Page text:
• Take off your backpack on public transport. The city’s buses and waterbuses (or vaporetti) are usually very crowded, especially during peak hours and over the summer months. So this will decrease your chances of hitting other passengers in the face.
  • Be quiet. Venice is a relatively small city, with most houses overlooking at least one calle. When walking through residential areas, try to be as silent as you possibly can to avoid upsetting residents.
  • Recycle properly. If you’re staying in an apartment or flat, don’t forget about recycling and waste collection. Find out more via a mobile app offered by Veritas, the local waste management company.
Tourists fined for consuming food on the ground in Venice
 

What isn’t banned

You may have heard that wheelie suitcases are banned in Venice, but in fact you can safely bring them to the city. A ban on dragging luggage through the streets was proposed in 2014 due to the noise, but it was never enacted. 

That doesn’t mean residents will appreciate being woken by the sound of your rolling luggage rumbling through the calli, so refer to the unofficial rule above and take care if you arrive late at night.

READ ALSO: Drink from fountains not plastic bottles, Venice tells visitors

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TOURISM

What you need to know about Italy’s free museum Sundays

Want to see the Colosseum or Michelangelo’s David for free? You can on Italy’s free museum Sundays.

What you need to know about Italy’s free museum Sundays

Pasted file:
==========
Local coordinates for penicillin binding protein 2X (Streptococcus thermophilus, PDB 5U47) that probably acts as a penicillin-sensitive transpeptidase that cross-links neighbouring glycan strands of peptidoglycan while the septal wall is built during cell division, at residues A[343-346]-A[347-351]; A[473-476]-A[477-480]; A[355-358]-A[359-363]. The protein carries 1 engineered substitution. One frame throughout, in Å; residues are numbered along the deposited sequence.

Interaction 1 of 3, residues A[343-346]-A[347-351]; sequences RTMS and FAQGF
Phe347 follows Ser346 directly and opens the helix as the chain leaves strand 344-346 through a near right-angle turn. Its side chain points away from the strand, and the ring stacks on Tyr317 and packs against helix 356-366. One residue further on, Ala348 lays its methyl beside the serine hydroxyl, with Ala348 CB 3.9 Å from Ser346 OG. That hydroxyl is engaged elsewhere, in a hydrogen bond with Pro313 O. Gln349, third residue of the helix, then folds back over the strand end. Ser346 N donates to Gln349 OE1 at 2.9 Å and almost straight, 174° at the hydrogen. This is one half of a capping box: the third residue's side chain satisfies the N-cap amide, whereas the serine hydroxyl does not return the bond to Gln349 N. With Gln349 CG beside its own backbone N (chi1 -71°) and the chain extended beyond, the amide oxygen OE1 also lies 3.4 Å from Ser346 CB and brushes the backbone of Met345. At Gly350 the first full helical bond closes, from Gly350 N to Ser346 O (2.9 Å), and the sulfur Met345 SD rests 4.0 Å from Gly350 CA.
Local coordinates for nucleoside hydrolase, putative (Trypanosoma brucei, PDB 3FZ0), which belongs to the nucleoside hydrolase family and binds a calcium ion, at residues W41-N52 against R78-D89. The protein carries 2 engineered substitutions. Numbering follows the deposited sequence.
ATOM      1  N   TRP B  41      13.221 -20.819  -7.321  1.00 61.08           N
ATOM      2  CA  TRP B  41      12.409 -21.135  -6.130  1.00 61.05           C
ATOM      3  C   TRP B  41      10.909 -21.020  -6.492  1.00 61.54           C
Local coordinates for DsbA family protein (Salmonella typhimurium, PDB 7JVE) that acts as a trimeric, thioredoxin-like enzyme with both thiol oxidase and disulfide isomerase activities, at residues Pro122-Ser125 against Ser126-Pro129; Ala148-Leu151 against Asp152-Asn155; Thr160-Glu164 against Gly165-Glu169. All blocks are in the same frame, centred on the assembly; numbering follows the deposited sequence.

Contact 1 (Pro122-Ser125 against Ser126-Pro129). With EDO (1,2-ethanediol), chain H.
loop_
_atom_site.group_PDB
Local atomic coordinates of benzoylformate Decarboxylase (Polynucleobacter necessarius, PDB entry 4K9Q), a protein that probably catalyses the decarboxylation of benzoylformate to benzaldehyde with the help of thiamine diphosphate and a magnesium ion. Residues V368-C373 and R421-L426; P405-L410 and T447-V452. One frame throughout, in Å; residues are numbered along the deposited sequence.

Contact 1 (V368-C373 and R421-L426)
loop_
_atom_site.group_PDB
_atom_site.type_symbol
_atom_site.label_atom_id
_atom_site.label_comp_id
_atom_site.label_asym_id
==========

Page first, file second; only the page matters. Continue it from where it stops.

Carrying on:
People across Italy will be able to visit museums for free once again this Sunday, August 7th, under the nationwide Domenica al Museo or ‘free museum Sundays’ scheme allowing ticketless entry on the first Sunday of every month.

First introduced in 2014, the offer was suspended during the coronavirus pandemic amid concerns about crowding but reinstated in April 2022.

READ ALSO: What to do in Rome this August

As tickets for major historical sites and museums in Italy often cost upwards of €15 per person, there are big savings to be made and the free Sundays scheme is understandably popular among both tourists and residents.

The remaining dates for the year are: August 7th, September 4th, October 2nd, November 6th, and December 4th.

Where can I go?

The scheme applies to hundreds of state-run museums, archaeological parks and monuments, including world-famous sites like the Colosseum, Pompeii, Florence’s Galleria dell’Accademia, the Reggia di Caserta and Trieste’s Miramare Castle.

The offer does not apply to sites that are run by local authorities rather than the state, though many cities run similar initiatives of their own.

READ ALSO: Nine ways to get into trouble while visiting Venice

Photo by Alberto PIZZOLI / AFP

How do I book a free ticket?

In many cases you don’t need to and can simply turn up and walk in.

However, some venues such as Rome’s Galleria Borghese require advance booking, so it’s always wise to find the attraction’s website and check the rules before you go.

Are there any Covid restrictions?

Right now the Italian government does not have any health restrictions in place for museums.

The culture ministry recommends visitors wear masks, but this is no longer obligatory.

Individual venues – as well as local authorities – can however set their own requirements, so it’s another thing you may want to check before your visit.

Will museums be overcrowded?

This really depends on where you go. Italy most famous attractions always draw huge crowds in summer – free entrance or otherwise – while lesser-known spots or those outside the major tourist areas may be less chaotic.

But frankly, it’s likely to be busy in most places. The scheme was cancelled in 2019 (and then reinstated after a change of government) due to concerns about long queues and overcrowding – long before anyone had heard of Covid-19.

Some sites capped visitor numbers when the scheme was initially reinstated in spring but it’s unclear how many still do this.

What else should I know?

You can find a full list of the sites included and links to further information for each on the Italian culture ministry’s website here.